Old 03-05-2021, 05:55 AM
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All my respect for the Doctors who operated a 99 years old Royal.
Our King Leopold III died in 1985 from a Heart Operation in the USA.
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  #311  
Old 03-05-2021, 06:21 AM
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All my respect for the Doctors who operated a 99 years old Royal.
Our King Leopold III died in 1985 from a Heart Operation in the USA.
Léopold III died on 25 September 1983 from a heart attack. This occurred a few hours after emergency heart surgery (coronary bridging) at Louvain University hospital in Brussels. The medical team did have American doctors as well as Belgian ones, but the king did not die in the USA.
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  #312  
Old 03-05-2021, 07:59 AM
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Appatently the Palace just announced that the Duke has been retransfered to the first hospital.
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  #313  
Old 03-05-2021, 08:01 AM
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https://www.dailymail.co.uk/news/art...-St-Barts.html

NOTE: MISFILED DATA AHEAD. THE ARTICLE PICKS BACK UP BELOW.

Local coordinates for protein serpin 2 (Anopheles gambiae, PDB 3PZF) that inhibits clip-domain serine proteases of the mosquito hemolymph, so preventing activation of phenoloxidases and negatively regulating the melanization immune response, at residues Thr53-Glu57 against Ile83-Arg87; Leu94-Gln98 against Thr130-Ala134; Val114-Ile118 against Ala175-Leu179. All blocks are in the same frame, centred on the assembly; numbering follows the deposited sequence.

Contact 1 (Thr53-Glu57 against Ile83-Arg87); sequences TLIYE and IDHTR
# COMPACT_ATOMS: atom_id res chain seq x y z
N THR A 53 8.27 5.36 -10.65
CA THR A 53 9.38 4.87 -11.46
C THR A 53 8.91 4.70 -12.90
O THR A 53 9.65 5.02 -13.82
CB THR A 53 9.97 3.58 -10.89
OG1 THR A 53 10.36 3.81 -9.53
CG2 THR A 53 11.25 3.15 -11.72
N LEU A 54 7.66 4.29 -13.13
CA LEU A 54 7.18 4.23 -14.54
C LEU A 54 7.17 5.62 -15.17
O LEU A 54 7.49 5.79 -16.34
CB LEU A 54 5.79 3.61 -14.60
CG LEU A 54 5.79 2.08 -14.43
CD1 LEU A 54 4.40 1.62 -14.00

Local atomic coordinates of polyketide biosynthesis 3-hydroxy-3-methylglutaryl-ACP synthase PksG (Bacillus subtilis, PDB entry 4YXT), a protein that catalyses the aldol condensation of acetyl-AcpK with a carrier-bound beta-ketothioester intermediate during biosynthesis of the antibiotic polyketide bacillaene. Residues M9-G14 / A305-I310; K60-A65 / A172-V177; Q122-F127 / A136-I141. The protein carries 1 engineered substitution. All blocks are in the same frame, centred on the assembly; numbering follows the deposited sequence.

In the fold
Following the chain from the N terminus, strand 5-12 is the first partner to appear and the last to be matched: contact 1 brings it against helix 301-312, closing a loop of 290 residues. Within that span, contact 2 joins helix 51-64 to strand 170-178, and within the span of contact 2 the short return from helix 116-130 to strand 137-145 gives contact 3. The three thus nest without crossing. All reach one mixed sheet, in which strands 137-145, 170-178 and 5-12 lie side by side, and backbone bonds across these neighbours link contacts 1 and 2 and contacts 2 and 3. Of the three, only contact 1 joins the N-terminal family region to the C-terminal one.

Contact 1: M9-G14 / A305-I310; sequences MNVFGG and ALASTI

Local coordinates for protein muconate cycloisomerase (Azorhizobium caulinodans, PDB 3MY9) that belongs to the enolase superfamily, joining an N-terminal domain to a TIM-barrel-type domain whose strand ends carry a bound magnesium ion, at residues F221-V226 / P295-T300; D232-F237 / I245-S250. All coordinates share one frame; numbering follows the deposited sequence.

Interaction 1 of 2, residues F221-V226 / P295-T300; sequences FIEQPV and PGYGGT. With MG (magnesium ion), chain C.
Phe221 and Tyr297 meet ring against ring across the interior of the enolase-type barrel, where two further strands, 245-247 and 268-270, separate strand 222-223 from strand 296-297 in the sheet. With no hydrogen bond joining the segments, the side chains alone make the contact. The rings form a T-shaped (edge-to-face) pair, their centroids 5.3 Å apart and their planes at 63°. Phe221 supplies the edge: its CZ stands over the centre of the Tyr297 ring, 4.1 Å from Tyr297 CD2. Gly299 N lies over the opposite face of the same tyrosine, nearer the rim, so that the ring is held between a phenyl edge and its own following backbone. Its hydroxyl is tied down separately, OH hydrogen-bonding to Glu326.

This isn't good news.
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  #314  
Old 03-05-2021, 08:11 AM
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I think it is - St Bart's has got the specialist cardiac unit, so they clearly don't feel that he needs to be there any more. OK, he's not well enough to go home yet, but I'm hopeful that it's a positive sign that he's been moved back.
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  #315  
Old 03-05-2021, 08:28 AM
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Prince Philip has been moved back to King Edward VII's Hospital following a "successful procedure" for a pre-existing heart condition.

In a statement, Buckingham Palace said: "Following The Duke of Edinburgh's successful procedure at St Bartholomew's Hospital on Wednesday, His Royal Highness has been transferred to King Edward VII's Hospital this morning. The Duke is expected to remain in hospital for continuing treatment for a number of days."

https://news.sky.com/story/prince-ph...ition-12236637
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  #316  
Old 03-05-2021, 10:21 AM
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It's good news. He doesn't need the specialists and King Edward's is much smaller, reducing the risk of infection. Go Philip.
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  #317  
Old 03-05-2021, 10:28 AM
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Personally, I think Charles and Philip’s relationship has improved since the 1990s but even if it hasn't, the British royal family strongly believes in primogeniture, in fact it is sort of their thing